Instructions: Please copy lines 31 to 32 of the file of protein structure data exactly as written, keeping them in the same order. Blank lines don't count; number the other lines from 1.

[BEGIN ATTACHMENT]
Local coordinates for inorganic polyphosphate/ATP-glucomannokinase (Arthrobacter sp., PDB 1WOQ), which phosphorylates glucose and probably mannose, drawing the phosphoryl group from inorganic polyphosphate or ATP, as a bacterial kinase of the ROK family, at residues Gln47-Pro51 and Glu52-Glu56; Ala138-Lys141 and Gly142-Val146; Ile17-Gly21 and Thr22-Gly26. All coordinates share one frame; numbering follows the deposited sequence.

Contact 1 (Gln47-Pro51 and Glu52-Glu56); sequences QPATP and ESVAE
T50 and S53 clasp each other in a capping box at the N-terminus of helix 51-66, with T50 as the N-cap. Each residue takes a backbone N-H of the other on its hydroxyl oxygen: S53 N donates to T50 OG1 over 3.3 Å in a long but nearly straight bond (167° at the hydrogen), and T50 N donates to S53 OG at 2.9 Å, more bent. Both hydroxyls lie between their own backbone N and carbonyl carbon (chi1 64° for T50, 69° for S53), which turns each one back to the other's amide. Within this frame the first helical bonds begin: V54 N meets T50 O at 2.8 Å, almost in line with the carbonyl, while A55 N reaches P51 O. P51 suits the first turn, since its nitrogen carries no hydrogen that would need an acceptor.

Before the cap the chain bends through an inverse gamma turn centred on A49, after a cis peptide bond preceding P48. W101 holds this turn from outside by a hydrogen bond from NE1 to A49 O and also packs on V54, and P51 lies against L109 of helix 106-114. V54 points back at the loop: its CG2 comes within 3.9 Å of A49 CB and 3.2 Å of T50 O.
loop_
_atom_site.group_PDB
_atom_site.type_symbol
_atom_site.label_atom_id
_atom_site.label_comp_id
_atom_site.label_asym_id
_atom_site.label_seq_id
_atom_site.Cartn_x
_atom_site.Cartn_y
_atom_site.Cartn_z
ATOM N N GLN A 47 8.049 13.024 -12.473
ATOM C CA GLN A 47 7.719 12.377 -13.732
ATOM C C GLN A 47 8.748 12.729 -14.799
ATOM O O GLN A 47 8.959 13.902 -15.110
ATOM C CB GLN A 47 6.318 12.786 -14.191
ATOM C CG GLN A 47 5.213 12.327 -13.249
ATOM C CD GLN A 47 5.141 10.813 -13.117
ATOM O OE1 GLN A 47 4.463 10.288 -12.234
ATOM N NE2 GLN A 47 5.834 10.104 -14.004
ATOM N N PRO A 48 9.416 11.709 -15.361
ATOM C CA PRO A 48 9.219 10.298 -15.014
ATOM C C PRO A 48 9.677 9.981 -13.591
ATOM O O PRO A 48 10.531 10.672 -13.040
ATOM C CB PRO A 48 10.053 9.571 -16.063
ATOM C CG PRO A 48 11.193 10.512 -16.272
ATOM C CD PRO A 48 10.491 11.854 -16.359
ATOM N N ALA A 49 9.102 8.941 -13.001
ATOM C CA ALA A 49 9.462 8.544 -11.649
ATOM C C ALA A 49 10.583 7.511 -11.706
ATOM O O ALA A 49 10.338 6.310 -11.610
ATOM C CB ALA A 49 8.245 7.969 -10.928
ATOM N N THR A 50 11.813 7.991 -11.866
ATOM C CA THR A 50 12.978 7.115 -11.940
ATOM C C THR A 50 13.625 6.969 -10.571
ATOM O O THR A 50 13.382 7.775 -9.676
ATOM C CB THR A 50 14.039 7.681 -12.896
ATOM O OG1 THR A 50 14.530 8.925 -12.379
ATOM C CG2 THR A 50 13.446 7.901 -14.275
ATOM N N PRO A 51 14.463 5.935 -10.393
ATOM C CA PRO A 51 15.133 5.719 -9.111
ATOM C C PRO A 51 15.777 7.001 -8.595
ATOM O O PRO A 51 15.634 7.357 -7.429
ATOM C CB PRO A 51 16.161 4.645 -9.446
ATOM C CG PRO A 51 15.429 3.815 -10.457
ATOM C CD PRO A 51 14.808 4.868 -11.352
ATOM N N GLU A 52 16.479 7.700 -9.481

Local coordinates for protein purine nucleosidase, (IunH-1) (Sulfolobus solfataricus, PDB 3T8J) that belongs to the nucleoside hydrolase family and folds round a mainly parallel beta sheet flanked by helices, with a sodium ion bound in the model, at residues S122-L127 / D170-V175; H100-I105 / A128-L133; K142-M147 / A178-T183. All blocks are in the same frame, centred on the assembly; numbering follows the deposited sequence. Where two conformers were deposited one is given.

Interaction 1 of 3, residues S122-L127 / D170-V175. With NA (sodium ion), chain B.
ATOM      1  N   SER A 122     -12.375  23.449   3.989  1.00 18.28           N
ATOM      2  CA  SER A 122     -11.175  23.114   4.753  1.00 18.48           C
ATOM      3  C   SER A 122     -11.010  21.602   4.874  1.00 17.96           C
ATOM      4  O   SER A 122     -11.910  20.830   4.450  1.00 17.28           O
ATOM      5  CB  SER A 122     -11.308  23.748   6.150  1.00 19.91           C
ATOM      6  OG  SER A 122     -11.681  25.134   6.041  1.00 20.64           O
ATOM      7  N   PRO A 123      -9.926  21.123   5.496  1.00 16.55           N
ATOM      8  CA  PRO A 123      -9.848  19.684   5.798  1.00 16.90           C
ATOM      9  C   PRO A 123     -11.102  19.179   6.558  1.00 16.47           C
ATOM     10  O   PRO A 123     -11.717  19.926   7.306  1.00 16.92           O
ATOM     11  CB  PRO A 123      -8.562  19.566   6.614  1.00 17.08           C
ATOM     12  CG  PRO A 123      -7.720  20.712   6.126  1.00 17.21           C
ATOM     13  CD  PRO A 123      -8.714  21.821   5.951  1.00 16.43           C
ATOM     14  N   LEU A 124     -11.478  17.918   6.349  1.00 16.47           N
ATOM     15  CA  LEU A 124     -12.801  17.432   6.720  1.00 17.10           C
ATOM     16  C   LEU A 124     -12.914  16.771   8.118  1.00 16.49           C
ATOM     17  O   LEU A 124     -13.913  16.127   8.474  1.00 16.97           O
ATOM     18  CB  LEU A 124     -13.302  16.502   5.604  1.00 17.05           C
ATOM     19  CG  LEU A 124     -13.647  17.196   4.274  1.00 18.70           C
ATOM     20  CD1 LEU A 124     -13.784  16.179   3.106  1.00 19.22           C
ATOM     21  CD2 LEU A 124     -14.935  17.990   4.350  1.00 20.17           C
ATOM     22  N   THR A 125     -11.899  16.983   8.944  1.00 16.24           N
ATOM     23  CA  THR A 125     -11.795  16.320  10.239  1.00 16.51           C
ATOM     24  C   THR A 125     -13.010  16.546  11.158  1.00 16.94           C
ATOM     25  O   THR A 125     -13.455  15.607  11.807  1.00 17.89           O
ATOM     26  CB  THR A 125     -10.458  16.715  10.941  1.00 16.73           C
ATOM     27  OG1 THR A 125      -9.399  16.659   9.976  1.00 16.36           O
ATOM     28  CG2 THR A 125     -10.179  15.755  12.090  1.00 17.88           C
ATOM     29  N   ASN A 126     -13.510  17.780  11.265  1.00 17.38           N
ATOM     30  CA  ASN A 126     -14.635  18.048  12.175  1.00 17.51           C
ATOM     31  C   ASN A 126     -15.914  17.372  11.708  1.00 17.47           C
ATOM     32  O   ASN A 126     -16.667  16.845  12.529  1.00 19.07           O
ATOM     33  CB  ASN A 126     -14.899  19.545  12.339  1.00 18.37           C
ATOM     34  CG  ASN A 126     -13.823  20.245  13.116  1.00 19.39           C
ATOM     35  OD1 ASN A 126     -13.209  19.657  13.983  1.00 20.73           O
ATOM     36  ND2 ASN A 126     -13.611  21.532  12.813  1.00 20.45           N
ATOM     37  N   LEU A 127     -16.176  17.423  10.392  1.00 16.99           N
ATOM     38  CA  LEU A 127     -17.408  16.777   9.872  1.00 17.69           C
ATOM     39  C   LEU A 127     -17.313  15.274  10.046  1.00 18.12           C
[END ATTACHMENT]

ATOM N N ALA A 49 9.102 8.941 -13.001
ATOM C CA ALA A 49 9.462 8.544 -11.649